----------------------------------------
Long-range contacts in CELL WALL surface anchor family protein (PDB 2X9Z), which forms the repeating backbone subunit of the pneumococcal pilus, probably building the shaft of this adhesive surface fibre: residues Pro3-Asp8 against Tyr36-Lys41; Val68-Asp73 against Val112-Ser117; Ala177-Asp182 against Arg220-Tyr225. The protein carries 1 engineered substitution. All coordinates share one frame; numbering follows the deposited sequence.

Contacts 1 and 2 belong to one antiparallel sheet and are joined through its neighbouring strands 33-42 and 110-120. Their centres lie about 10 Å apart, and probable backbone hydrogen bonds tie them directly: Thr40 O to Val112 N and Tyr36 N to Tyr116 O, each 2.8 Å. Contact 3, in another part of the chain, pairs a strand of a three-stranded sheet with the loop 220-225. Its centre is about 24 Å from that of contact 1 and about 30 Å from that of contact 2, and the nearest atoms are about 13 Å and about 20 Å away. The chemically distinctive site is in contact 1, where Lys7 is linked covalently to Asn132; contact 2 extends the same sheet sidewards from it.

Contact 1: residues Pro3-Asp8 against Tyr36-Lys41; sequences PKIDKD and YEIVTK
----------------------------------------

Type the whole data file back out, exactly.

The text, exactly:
Long-range contacts in CELL WALL surface anchor family protein (PDB 2X9Z), which forms the repeating backbone subunit of the pneumococcal pilus, probably building the shaft of this adhesive surface fibre: residues Pro3-Asp8 against Tyr36-Lys41; Val68-Asp73 against Val112-Ser117; Ala177-Asp182 against Arg220-Tyr225. The protein carries 1 engineered substitution. All coordinates share one frame; numbering follows the deposited sequence.

Contacts 1 and 2 belong to one antiparallel sheet and are joined through its neighbouring strands 33-42 and 110-120. Their centres lie about 10 Å apart, and probable backbone hydrogen bonds tie them directly: Thr40 O to Val112 N and Tyr36 N to Tyr116 O, each 2.8 Å. Contact 3, in another part of the chain, pairs a strand of a three-stranded sheet with the loop 220-225. Its centre is about 24 Å from that of contact 1 and about 30 Å from that of contact 2, and the nearest atoms are about 13 Å and about 20 Å away. The chemically distinctive site is in contact 1, where Lys7 is linked covalently to Asn132; contact 2 extends the same sheet sidewards from it.

Contact 1: residues Pro3-Asp8 against Tyr36-Lys41; sequences PKIDKD and YEIVTK